We recently had the pleasure of discussing global developments on improving cyber resilience with William Dixon, Head of Future Networks and Technology at World Economic Forum. His fascinating insights into cultural, operational and technical aspects, their commonalities and variances within the evolution of what is now recognised as cyber resilience is warmly welcomed, as the BRIM team supports the design and roll out of the network of Cyber Resilience Centres in the UK. Those of you with an interest in strategic developments at international level may also find this a fascinating read.
When Joanna Goddard, Partner at BRIM met with William, she raised some interesting questions. This post captures some of that conversation.:
Joanna – William, your recent video courtesy of Anna Delaney, wonderfully captured and categorised the evolution from IT Security to Cyber Security to Cyber Resilience and the impact of COVID-19 and lockdown related cybercrime spikes. We truly need to understand and define how we implement and measure Cyber Resilience. Would you tell us a little more about this categorisation and its evolution?
William – Absolutely. Recent global risk reports by the World Economic Forum have identified that, at global level, cyber security becomes the third highest risk in the big picture of economic survival. We no longer have the luxury to view this as an Info Sec (Information Security) approach; the strategic imperative is that security only leads to cyber resilience through development of trust and integrity across the industry. This is largely a challenge for what is, on the whole, an unregulated industry and yet remains within the top three priorities for business survival. Poignantly critical to safeguarding supply chain, cyber resilience deeply impacts healthcare and critical national infrastructure at the highest level.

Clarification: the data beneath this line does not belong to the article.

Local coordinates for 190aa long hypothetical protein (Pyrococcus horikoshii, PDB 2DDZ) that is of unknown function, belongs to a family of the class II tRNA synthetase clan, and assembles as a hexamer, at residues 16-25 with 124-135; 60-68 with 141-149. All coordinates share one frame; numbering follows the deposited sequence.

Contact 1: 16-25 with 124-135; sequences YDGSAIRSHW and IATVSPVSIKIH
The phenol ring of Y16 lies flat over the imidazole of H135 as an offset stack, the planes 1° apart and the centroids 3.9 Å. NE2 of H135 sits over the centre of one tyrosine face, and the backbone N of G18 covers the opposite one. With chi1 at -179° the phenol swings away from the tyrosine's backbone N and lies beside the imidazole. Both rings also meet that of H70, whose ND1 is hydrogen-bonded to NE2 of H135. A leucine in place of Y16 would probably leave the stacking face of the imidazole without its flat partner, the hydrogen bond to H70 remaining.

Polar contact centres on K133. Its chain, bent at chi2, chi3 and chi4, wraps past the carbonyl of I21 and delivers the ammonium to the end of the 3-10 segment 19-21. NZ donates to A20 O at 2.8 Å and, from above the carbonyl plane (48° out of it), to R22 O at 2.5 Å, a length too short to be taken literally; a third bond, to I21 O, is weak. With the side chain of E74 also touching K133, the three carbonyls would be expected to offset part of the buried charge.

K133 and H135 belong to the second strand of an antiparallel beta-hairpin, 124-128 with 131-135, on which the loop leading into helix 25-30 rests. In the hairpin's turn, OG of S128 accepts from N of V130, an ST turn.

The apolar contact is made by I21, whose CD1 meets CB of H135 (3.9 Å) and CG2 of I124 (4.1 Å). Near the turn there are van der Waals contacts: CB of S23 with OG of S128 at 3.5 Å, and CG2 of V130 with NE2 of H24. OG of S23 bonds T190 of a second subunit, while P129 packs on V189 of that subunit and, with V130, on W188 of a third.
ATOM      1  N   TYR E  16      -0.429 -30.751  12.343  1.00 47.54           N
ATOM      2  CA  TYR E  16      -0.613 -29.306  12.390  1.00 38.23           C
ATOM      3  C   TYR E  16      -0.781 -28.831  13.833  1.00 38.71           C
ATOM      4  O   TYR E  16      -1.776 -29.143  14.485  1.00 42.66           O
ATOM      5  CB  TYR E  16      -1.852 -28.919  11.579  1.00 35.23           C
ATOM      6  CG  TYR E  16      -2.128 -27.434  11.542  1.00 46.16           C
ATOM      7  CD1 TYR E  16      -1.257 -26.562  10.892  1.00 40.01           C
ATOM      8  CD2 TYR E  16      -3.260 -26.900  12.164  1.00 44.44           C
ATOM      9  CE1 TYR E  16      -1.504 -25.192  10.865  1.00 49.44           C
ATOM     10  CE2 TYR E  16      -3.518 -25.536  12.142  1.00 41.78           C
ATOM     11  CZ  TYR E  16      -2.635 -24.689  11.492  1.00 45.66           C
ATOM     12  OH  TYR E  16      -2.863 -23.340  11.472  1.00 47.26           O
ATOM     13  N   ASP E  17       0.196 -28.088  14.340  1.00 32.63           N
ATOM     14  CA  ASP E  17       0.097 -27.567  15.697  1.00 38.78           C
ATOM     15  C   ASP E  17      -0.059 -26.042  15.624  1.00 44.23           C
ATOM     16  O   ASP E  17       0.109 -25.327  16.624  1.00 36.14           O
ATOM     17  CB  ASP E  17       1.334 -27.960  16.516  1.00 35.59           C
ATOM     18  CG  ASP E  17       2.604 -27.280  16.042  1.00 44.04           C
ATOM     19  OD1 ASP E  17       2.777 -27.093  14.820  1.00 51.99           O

“cyber security becomes the third highest risk in the big picture of economic survival”
Digital disruption is at the core of effective cyber resilience and we actually need to disrupt our own cyber industry to achieve the trust and integrity required. Strategic leadership and the viability and function of a cyber ecosystem this demands, needs true collaboration between the public and private sectors to achieve the results required. The positive impact of 5G in the next wave of mobile communications balanced with the supply chain challenges faced by Government requires that we need to continually shift both thinking and understanding of the security ecosystem to an assurance model of trust and integrity to develop resilience. Assurance has been one of the biggest trade impacts in the last 20 years and within cyber it needs to achieve a structured pathway to enable organisations to have clear objectives and understand whether or not they are meeting them as they strive to operate in a cyber resilient fashion.